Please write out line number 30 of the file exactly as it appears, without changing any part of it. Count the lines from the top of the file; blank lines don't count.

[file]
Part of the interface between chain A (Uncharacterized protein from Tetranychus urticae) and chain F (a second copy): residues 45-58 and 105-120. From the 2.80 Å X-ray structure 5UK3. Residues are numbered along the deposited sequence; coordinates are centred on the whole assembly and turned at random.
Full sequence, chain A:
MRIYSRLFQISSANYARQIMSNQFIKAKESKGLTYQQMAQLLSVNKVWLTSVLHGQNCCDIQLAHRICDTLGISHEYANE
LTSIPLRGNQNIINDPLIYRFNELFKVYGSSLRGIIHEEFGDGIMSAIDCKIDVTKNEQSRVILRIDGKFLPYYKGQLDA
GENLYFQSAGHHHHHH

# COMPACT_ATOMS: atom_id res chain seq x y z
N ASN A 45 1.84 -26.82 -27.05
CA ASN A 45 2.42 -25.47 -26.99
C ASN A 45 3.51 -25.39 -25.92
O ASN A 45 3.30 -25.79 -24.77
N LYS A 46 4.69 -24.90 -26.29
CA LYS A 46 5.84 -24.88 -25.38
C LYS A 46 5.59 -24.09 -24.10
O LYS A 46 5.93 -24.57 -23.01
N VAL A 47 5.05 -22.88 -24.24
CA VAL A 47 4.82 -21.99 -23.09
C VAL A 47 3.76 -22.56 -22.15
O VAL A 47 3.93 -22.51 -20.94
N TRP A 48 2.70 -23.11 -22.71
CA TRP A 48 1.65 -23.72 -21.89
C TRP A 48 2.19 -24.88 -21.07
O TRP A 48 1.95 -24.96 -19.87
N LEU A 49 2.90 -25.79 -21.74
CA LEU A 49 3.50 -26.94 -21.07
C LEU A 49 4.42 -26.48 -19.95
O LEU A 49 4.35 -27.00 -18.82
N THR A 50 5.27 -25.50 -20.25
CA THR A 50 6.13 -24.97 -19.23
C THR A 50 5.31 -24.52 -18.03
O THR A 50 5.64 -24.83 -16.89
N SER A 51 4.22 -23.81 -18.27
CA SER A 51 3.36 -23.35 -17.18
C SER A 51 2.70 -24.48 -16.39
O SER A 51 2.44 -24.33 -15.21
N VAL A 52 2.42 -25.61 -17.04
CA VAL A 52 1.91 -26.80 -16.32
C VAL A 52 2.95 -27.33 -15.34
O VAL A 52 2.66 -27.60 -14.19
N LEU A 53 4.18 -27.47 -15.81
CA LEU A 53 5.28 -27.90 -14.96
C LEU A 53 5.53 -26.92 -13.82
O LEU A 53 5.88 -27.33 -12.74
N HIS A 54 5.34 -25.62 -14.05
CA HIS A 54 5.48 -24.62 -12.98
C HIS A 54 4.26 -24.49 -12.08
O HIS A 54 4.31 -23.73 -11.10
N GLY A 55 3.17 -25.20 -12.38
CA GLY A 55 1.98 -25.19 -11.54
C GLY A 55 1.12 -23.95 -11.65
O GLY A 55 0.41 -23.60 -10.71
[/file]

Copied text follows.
O THR A 50 5.64 -24.83 -16.89